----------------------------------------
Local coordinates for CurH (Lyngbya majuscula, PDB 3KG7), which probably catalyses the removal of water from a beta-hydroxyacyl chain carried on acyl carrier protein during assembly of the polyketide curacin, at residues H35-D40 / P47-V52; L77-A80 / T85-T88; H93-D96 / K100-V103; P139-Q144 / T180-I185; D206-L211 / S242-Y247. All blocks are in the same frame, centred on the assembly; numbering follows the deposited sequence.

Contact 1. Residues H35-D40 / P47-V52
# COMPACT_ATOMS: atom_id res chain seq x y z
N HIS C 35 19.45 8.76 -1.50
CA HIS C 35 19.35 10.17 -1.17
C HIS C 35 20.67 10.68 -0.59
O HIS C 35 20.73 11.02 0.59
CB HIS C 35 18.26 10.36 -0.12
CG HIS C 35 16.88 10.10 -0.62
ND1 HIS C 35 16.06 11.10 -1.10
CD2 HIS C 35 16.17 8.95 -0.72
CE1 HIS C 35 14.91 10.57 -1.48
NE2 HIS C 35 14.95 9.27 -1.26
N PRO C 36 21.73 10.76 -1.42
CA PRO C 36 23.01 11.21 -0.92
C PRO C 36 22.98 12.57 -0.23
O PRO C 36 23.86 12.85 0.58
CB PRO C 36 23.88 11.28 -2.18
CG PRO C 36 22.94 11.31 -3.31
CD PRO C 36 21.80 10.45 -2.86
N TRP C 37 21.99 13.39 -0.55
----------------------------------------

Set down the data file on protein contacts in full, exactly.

Local coordinates for CurH (Lyngbya majuscula, PDB 3KG7), which probably catalyses the removal of water from a beta-hydroxyacyl chain carried on acyl carrier protein during assembly of the polyketide curacin, at residues H35-D40 / P47-V52; L77-A80 / T85-T88; H93-D96 / K100-V103; P139-Q144 / T180-I185; D206-L211 / S242-Y247. All blocks are in the same frame, centred on the assembly; numbering follows the deposited sequence.

Contact 1. Residues H35-D40 / P47-V52
# COMPACT_ATOMS: atom_id res chain seq x y z
N HIS C 35 19.45 8.76 -1.50
CA HIS C 35 19.35 10.17 -1.17
C HIS C 35 20.67 10.68 -0.59
O HIS C 35 20.73 11.02 0.59
CB HIS C 35 18.26 10.36 -0.12
CG HIS C 35 16.88 10.10 -0.62
ND1 HIS C 35 16.06 11.10 -1.10
CD2 HIS C 35 16.17 8.95 -0.72
CE1 HIS C 35 14.91 10.57 -1.48
NE2 HIS C 35 14.95 9.27 -1.26
N PRO C 36 21.73 10.76 -1.42
CA PRO C 36 23.01 11.21 -0.92
C PRO C 36 22.98 12.57 -0.23
O PRO C 36 23.86 12.85 0.58
CB PRO C 36 23.88 11.28 -2.18
CG PRO C 36 22.94 11.31 -3.31
CD PRO C 36 21.80 10.45 -2.86
N TRP C 37 21.99 13.39 -0.55